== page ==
2.3.1 Uses a variety of forms/genres.

  • Includes more than one form/genre in a single piece (e.g., a report about salmon that includes a poem, fact box, and story).
  • Maintains a log or portfolio to track variety of forms/genres used.
  • Produces a variety of new forms/genres. Examples:
    ~ interviews
    ~ autobiographies
    ~ business letters
    ~ expository essays
    ~ persuasive advertisements
    ~ field observation notes
    ~ book reviews
    ~ rhyming couplets
    ~ raps

2.4.1 Produces documents used in a career setting.

  • Collaborates with peers on writing projects (e.g., social studies reports, science lab reports).
  • Writes in forms associated with specific tasks or careers (e.g., fund-raising receipts, student council applications, data collection forms).

Component 3.1: Develops ideas and organizes writing.

3.1.1 Analyzes ideas, selects a narrow topic, and elaborates using specific details and/or examples.

  • Narrows topic with controlling idea (e.g., from general topic, such as baseball, to specific topic, such as “The Mariners are my favorite baseball team.”).
  • Selects details relevant to the topic to extend ideas and develop elaboration (e.g., specific words and phrases, reasons, anecdotes, facts, descriptions, examples).
  • Uses personal experiences, observations, and research to support opinions and ideas (e.g., data relevant to the topic to support conclusions in math, science, or social studies; appropriate anecdotes to explain or persuade).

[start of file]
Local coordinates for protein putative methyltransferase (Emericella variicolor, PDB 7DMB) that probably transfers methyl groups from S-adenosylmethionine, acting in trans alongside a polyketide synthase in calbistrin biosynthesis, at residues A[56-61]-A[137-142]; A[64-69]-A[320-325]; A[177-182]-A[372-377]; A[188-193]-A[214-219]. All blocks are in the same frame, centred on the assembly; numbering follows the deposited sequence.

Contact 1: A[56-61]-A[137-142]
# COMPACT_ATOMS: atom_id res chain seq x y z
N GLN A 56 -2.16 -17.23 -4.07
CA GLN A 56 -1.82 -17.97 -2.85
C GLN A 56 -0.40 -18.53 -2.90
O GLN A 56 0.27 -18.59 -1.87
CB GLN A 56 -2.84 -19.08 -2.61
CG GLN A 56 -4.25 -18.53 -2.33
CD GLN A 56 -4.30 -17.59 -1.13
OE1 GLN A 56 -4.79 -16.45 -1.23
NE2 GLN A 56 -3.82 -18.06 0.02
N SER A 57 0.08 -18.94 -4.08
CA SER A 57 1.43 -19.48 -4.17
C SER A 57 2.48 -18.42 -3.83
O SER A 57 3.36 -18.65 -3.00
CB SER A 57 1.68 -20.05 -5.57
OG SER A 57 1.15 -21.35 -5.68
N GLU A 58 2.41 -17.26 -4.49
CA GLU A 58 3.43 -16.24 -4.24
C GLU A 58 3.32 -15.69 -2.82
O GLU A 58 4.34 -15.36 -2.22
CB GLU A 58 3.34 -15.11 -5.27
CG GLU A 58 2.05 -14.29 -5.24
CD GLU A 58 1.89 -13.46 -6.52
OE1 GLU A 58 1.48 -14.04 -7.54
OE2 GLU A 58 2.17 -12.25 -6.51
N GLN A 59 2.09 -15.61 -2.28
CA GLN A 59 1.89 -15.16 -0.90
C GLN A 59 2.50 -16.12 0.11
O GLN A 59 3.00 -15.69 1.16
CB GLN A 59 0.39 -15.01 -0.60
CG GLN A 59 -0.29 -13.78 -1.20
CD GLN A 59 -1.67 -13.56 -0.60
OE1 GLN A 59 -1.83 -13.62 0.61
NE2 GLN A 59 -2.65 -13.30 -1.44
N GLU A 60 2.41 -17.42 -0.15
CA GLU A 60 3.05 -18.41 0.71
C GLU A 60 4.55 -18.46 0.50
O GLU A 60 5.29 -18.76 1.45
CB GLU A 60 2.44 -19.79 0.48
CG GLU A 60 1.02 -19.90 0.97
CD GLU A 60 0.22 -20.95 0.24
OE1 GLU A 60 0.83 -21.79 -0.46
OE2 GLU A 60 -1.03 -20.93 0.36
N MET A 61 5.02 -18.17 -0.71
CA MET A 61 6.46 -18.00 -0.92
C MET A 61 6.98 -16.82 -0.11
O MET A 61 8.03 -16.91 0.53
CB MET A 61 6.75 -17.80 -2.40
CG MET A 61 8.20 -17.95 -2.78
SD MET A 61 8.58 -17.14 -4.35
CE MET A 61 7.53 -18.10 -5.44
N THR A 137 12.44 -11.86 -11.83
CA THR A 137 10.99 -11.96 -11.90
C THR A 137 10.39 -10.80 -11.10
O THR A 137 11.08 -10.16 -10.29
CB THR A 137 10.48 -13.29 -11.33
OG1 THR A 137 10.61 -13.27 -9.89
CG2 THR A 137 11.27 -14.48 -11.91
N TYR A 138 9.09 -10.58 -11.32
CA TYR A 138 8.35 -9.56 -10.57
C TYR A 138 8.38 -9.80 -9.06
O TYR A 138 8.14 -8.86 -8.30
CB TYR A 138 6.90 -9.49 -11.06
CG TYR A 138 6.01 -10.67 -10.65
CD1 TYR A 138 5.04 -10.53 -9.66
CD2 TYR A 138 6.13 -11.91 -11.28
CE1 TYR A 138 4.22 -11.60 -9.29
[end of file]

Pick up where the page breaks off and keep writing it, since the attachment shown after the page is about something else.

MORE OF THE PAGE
• Varies leads and endings in narratives.
  • Sequences ideas and uses transitional words and phrases to link events, reasons, facts, and opinions within and between paragraphs (e.g., order of importance — least, most).
  • Organizes clearly:
    ~ comparisons (e.g., point-by-point)
    ~ explanations (e.g., save most important point for last)
    ~ persuasion (e.g., if-then)
    ~ narratives (e.g., problem-solution-outcome).

3.1.2 Uses an effective organizational structure.

  • Writes in a logically organized progression of unified paragraphs.
  • Develops an interesting introduction in expository writing (e.g., leads with the five W’s, an interesting fact).
  • Develops an effective ending that goes beyond a repetition of the introduction (e.g., summary, prediction).
  • Varies leads and endings in narratives.
  • Sequences ideas and uses transitional words and phrases to link events, reasons, facts, and opinions within and between paragraphs (e.g., order of importance — least, most).
  • Organizes clearly:
    ~ comparisons (e.g., point-by-point)
    ~ explanations (e.g., save most important point for last)